ProPublica analyzed federal education data from the 2009-2010 school year to examine whether states provide high-poverty schools equal access to advanced courses and special programs that researchers say will help them later in life. This is the first nationwide picture of exactly which courses are being taken at which schools and districts across the country. More than three-quarters of all public school children are represented. Read our story and our methodology.
From http://projects.propublica.org/schools. © Copyright 2011 Pro Publica Inc.
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North Salinas High
55 KIP DR., SALINAS, CALIF., 93906 | Grades 9-12
|Students||Total Teachers||Inexp. Teachers||AP Courses|
Percentage of relevant students who...
North Salinas High, in Salinas, California, is part of the Salinas Union High School district. The school reports enrolling 2,055 students in grades nine through 12, and it has 86 teachers on staff.
North Salinas High is above the state average but below the district average in terms of the percentage of students eligible for free or reduced-price lunches. On average, 53 percent of students in California are eligible for free or reduced-price lunch programs, whereas 59 percent of North Salinas High students do. At the district level, 64 percent of students are eligible.
ProPublica's analysis found that all too often, states and schools provide poor students fewer educational programs like Advanced Placement, gifted and talented programs, and advanced math and science classes. Studies have linked participation in these programs with better outcomes later in life. Our analysis uses free and reduced-price lunch to estimate poverty at schools. We based our findings on the most comprehensive data set of access to advanced classes and special programs in U.S. public schools — known as the Civil Rights Data Set— released by the U.S. Department of Education Office for Civil Rights.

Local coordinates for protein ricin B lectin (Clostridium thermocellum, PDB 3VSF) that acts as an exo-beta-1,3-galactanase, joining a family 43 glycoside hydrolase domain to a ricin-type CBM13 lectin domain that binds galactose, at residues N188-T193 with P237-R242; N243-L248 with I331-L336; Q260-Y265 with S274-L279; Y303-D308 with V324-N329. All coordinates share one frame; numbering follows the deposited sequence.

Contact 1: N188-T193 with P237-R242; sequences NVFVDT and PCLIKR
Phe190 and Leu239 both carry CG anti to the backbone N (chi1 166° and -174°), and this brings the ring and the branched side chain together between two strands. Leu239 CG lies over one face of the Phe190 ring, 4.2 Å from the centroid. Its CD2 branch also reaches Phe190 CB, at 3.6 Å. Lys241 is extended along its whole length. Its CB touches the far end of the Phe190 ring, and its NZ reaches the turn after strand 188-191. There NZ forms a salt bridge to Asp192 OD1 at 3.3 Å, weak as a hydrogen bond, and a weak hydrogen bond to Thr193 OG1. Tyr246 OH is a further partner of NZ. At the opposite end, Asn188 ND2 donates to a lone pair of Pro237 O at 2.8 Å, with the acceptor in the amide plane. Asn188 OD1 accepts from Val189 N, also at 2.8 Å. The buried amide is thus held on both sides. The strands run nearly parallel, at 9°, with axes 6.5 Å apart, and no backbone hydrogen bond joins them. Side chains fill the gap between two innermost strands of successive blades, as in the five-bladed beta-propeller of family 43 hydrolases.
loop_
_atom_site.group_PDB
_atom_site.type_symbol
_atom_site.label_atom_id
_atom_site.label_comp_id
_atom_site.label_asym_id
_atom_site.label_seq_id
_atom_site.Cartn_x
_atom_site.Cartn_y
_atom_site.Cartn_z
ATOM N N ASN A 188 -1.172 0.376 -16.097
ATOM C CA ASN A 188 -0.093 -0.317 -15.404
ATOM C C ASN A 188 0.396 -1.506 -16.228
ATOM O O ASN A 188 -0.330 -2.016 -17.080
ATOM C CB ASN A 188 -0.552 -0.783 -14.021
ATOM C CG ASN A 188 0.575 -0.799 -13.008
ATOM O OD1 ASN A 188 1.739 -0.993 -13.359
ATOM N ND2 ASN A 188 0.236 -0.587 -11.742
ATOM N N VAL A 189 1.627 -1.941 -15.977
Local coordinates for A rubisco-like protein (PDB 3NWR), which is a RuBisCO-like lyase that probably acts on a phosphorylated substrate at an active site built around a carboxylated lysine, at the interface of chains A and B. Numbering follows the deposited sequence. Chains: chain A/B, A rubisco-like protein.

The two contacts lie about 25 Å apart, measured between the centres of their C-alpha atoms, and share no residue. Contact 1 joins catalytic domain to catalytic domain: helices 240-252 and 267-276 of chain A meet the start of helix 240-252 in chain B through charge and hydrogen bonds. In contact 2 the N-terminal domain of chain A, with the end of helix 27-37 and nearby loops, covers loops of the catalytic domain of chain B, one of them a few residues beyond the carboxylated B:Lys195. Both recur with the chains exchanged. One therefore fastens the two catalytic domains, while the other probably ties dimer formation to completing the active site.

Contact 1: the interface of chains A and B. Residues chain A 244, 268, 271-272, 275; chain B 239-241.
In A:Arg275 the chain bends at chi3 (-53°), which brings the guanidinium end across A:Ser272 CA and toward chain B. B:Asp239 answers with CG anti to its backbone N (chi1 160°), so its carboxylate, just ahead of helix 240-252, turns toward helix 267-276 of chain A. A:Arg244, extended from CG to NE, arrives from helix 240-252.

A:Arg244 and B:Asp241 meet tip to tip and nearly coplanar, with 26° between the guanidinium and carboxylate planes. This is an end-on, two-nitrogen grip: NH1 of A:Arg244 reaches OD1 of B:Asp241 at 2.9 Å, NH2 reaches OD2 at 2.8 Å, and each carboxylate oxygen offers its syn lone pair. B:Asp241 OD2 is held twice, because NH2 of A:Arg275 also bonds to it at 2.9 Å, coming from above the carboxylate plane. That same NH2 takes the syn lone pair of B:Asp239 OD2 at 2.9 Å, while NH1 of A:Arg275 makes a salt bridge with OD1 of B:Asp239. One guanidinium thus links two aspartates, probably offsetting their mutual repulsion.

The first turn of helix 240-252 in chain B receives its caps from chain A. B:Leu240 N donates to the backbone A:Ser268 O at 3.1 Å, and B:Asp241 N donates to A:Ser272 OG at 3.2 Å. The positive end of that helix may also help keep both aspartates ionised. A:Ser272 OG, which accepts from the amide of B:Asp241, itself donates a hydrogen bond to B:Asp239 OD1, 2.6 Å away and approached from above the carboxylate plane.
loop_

North Salinas High offers nine AP courses, and 15 percent of students participate in those classes.
The school's pass rate for AP exams is 40 percent. This is lower than the district average of 42 percent.
A school's AP pass rate is determined by the number of students who both sat for AP exams and passed some or all of those exams.
North Salinas High has an enrollment rate of 10 percent for physics classes, and 13 percent of students take physics. The enrollment rate for the school's gifted and talented program is 8 percent.
Miramonte High, in Orinda, Calif., is a lower-poverty school than North Salinas High. It does not have any students eligible for free or reduced-price lunch. The school offers 15 AP courses, and 41 percent of students are enrolled in those classes.
These data points were reported by schools and districts to the Office for Civil Rights. For more information about the data, see our full methodology.
— Generated by Narrative Science